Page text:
What Is Labor Day? 5 Things You Didn’t Know About The Federal Holiday - Secret Los Angeles
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What Is Labor Day? 5 Things You Didn’t Know About The Federal Holiday

By Mª del Rosario Castro Díaz September 3, 2020

Celebrated on the first Monday of September, the holiday pays tribute to the achievements of all American workers.

For many in the U.S., Labor Day weekend symbolizes the end of summer and is usually celebrated with parties, street parades and all kinds of events. The federal holiday, however, was created in the late 1800s by the labor movement and constitutes an annual tribute to the contributions workers have made to the “strength, prosperity, and well-being of the United States,” according to the U.S. Department of Labor.

This year, Labor Day is particularly significant as we celebrate the work of thousands of brave health professionals and frontline workers who have helped the country stay strong throughout the coronavirus pandemic.

Here are some things to know about the important federal holiday:

What does Labor Day mean?

It took years of hard-fought battles for U.S. workers to achieve all the benefits we enjoy today including having paid holidays, weekends off and even having a lunch break.  Labor Day serves as a day off to reflect on all the social and economic achievements all workers have fought hard to accomplish.

Why does it always fall on a Monday?

The Uniform Monday Holiday Act of 1968 changed several holidays to ensure they would always fall on a Monday so that federal employees could have more three-day weekends. Other holidays that were also moved to a Monday by the act included President’s Day, Memorial Day, and Columbus Day.

Why do we celebrate it?

At the height of the Industrial Revolution, in the late 19th century, the majority of American workers did 12-hour shifts seven days a week in order to make a living. With no labor legislation, young children between 5 and 6 worked away at mills, factories and mines across the country earning a quarter of their adult counterparts.  Many workers, especially the very poor and immigrants, faced hard working conditions with no sanitary facilities, breaks and, very often, little fresh air.

In light of these unsafe conditions, workers began organizing themselves in labor unions, organizing strikes and rallies to protest poor conditions and push employers to renegotiate wages and benefits.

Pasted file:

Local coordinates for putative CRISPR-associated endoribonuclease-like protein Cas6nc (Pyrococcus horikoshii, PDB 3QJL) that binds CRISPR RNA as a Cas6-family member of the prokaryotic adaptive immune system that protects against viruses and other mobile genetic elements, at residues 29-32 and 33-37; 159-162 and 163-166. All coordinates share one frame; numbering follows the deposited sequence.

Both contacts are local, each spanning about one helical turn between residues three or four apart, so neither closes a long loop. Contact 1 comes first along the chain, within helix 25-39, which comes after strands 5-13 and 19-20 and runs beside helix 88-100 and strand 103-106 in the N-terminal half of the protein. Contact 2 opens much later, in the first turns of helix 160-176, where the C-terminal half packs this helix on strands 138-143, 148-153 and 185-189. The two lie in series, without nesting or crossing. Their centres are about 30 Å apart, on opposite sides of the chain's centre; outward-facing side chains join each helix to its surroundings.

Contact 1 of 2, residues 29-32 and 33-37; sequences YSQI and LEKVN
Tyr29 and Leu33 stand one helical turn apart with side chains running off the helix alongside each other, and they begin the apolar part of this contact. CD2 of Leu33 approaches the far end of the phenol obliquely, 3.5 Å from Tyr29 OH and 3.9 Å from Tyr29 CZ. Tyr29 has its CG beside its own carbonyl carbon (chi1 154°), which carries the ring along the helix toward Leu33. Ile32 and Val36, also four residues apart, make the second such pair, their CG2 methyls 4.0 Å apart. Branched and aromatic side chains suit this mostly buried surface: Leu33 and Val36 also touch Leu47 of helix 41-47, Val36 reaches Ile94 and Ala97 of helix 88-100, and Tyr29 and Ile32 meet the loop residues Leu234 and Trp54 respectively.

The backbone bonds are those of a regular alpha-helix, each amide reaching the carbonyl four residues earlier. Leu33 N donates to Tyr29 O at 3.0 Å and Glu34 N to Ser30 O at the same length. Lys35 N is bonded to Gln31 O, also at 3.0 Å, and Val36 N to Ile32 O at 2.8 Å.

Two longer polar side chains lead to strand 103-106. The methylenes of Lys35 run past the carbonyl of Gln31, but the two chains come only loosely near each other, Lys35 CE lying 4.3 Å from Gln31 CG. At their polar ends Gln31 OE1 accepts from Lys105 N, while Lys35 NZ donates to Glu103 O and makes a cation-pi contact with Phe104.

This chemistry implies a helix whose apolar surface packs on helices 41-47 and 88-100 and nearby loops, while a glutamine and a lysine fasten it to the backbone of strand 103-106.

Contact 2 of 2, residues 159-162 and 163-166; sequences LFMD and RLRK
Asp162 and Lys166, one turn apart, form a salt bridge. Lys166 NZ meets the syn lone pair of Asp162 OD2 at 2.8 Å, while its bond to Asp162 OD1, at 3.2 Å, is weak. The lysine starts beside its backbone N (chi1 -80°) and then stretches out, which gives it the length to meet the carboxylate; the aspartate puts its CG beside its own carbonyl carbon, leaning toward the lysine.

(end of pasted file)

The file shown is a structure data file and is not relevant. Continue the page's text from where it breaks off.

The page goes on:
While many of these events gave rise to violent events such as the Haymarket Riot of 1886 in which many Chicago workers and policemen were killed, others gave rise to long-standing traditions. Such is the case of the Knights of Labor, who on September 5, 1882, held the first Labor Day parade. The union gathered 10,000 workers who took unpaid time off from work and marched from City Hall to Union Square.

From then on, the idea of a “workingmen’s holiday” held on the first Monday of September caught the attention of other industrial centers across the country and the holiday was taken up in many states without legislation recognizing it. Congress would not legalize it until 12 years later.

Who created Labor Day?

It is unclear who exactly came up with the concept of Labor Day as a holiday. Many credit Peter J. McGuire, cofounder of the American Federation of Labor, with having created it while others suggest it was Matthew Maguire, a secretary of the Central Labor Union, first proposed the holiday.

While the creator of Labor Day is yet to be identified, their work certainly paid off when Congress passed an act making Labor Day a legal holiday and  President Grover Cleveland signed it into law on June 28, 1894.

What is the difference between Labor Day and May Day?

May 1, the anniversary of the Haymarket Riot, was chosen by Communist and Socialist parties to designate the “International Workers’ Day” often referred to “Labour Day” in many countries but also popularly known as “May Day.”  The date had been chosen by the American Federation of Labor to continue the campaign for the eight-hour day in the United States, which had culminated in the Haymarket Affair,  subsequently marking May Day as an annual event. Later in 1904, a conference issued a plea for trade unions to stage rallies on the first day of May demanding to make the eight-hour workday standard in the name of “universal peace.” Because of this tradition, many countries celebrate Labour Day on May 1. Other countries including Canada, however, celebrate Labor Day on the first Monday of September like the U.S.